Let’s also consider the head-to-head series among the three teams. Each series consisted of eight games, so with a regulation-time winner and loser in every game, each series would produce 16 points in the standings. That, however, was not the case – loser points played a part in all three series:
- Carolina vs. Florida: The Hurricanes earned 14 points in games against the Panthers. The Panthers earned six points against the Hurricanes. Series total: 20 points.
- Carolina vs. Tampa Bay: The Hurricanes earned nine points in games against the Lightning. The Lightning earned nine points in games against Carolina. Series total: 18 points.
- Florida vs. Tampa Bay: The Panthers earned 11 points in games against the Lightning. The Lightning earned six points in games against the Panthers. Series total: 17 points.
At the bottom of the Central Division standings, the Detroit Red Wings and the Columbus Blue Jackets finished with the same number of points in the standings (48). However, because Detroit won more games in regulation time, the Red Wings finished seventh and the Blue Jackets eighth. Did I hear someone say “So what?” This is “what” – Columbus will have a better chance of winning the draft lottery because they had more loser points than did Detroit.
In this crazy season, loser points were the rule rather than the exception. The Central Division saw more points awarded to teams in the OT column (60 points total, for an average of 7.5 per team) than did the other divisions (about 6.25 per team). In the other two U.S.-based divisions, the East and West, the head-to-head series among the top four teams (a total of 12 eight-game series) produced only one series that ended with exactly 16 points: the Colorado Avalanche and the St. Louis Blues. The other series produced between 17 and 20 points in eight games (The all-Canadian North division had seven teams rather than eight and didn’t play the same balanced intra-divisional series).
One other quirky bit of trivia: On May 11, the Avalanche had played 54 games and sat in second place in the West division. With two games remaining, they had the possibilities of both taking over first place (from the Vegas Golden Knights) with a couple of wins, or falling to third place (behind the Minnesota Wild) with a couple of losses (the results, of course, also depended on the performance of the other two teams, with or without loser points).
The Win-Loss-Tie Scenario
What if there was no overtime and no shootouts? What if games were decided at the end of 60 minutes? The team with more goals wins two points in the standings, the team with fewer goals earns no points, and if they have the two teams have the same number of goals – what old-timers refer to as a “tie” – each team earns one point. Rather than complicating things, let’s use this formula:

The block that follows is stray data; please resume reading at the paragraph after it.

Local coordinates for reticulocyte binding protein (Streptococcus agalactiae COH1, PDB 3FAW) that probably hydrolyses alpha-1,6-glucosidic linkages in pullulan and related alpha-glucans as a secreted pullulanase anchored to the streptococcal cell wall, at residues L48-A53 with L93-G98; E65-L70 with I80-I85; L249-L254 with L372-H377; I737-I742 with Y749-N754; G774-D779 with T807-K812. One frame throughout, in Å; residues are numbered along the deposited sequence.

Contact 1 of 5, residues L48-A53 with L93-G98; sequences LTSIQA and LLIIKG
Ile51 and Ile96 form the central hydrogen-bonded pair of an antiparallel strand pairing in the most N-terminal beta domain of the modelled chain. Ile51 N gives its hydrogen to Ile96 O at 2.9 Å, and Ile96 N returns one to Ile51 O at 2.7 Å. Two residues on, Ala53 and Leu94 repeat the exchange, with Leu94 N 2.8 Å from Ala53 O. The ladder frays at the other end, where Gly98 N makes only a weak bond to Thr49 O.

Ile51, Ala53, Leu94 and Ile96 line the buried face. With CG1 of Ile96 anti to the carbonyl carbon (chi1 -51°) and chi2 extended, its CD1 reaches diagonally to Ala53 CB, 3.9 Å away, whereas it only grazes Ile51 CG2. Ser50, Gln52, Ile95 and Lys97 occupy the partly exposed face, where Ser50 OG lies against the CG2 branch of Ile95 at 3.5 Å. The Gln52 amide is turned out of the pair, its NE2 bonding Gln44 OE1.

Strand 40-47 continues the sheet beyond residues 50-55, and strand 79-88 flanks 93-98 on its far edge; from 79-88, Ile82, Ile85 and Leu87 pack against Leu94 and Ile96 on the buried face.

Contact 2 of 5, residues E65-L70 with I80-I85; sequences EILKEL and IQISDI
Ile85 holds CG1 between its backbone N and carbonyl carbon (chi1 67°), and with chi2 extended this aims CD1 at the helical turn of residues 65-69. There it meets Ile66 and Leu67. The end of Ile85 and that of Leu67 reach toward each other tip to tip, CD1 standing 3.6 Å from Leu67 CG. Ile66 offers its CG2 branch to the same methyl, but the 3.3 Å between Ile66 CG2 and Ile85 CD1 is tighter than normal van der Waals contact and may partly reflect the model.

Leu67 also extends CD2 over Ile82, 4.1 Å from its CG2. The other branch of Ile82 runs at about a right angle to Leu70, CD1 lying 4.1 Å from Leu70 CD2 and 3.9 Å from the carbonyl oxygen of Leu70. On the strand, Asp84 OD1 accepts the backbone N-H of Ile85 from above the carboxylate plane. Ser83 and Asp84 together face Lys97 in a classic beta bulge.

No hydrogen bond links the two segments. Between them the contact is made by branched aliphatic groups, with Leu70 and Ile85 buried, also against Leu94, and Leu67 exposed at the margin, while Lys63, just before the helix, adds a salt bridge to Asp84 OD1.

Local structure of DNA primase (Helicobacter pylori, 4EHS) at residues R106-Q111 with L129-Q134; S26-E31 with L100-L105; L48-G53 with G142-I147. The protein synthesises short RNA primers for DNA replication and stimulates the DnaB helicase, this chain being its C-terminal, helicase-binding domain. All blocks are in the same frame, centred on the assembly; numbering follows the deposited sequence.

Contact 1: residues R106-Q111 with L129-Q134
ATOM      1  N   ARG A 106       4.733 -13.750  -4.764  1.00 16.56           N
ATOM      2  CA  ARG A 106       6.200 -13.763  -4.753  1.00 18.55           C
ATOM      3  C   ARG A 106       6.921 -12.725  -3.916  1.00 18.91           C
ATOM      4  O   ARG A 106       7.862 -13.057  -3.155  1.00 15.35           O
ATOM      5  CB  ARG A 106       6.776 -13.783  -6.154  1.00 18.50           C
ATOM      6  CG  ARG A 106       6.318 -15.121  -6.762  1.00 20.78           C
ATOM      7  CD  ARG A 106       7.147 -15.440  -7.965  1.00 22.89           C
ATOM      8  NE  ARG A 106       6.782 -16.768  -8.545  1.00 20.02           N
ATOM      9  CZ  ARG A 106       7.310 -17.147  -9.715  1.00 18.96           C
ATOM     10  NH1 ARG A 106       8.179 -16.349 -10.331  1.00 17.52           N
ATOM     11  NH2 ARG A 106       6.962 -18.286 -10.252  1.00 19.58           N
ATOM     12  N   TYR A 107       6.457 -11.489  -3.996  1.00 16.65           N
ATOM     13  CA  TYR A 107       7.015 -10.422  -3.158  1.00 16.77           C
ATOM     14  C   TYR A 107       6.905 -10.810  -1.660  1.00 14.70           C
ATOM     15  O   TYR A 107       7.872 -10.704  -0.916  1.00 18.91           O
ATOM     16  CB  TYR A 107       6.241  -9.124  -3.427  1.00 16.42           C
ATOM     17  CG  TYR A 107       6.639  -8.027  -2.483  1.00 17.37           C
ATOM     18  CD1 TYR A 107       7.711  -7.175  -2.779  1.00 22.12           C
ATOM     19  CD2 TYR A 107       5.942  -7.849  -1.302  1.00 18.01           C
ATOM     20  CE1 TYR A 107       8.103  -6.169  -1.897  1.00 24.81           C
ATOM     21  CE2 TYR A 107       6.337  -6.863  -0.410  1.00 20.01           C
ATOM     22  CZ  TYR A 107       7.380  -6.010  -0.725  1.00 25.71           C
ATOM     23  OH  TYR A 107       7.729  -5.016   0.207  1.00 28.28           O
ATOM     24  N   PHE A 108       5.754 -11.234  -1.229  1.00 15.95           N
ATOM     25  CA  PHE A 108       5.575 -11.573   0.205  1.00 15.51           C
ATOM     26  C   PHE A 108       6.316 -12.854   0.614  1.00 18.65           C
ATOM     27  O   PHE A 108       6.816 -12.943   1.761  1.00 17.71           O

56 games – (regulation wins + regulation losses) = tied games
Pretty simple, isn’t it? (What’s that, nay-sayers and purists? I haven’t figured in the old-time overtime rules? Quite right, I didn’t!) Here’s what the 2020-21 Central Division standings would look like with the simplified win-loss-tie scoring:
- Carolina Hurricanes: 27–12–17 = 71 pts
- Tampa Bay Lightning: 29–17–10 = 68 pts
- Florida Panthers: 26–14–16 = 68 pts
- Nashville Predators: 21–23–12 = 56 pts
- Dallas Stars: 17–19–20 = 54 pts
- Chicago Blackhawks: 15–25–16 = 46 pts
- Detroit Red Wings: 16–27–13 = 45 pts
- Columbus Blue Jackets: 12–26–18 = 42 pts
The only change that would result is home-ice advantage in the first playoff round flipping from the Panthers to the Lightning due to the tie-breaker of more wins. The gap between the Predators and Stars is a couple points tighter and the gap between the Stars and the Blackhawks becomes substantially larger. (Oh, and Columbus’ record looks even worse.) But using a basic win-loss-tie system and eliminating the loser point would have virtually no impact on the Central Division this season. But the loser point was used this season for overtime and shootout losses and, as discussed above, it did have an impact on the standings in the Central Division this season.
Statistics and records courtesy of Hockey-Reference.com.
Pete Bauer is both a hockey fan and player. As a columnist for The Hockey Writers.com, he covers the Columbus Blue Jackets, NCAA hockey, and NHL trends, statistics, and history. He’s considered the go-to guy for info on the NHL’s Collective Bargaining Agreement with the NHL Players’ Association and other hockey-related legal mumbo-jumbo. He’s a frequent guest on a variety of podcasts. You’ll find all of his THW columns here. Pete is also the author of over a dozen books on photography, digital imaging, and graphics, including “Photoshop CC for Dummies.”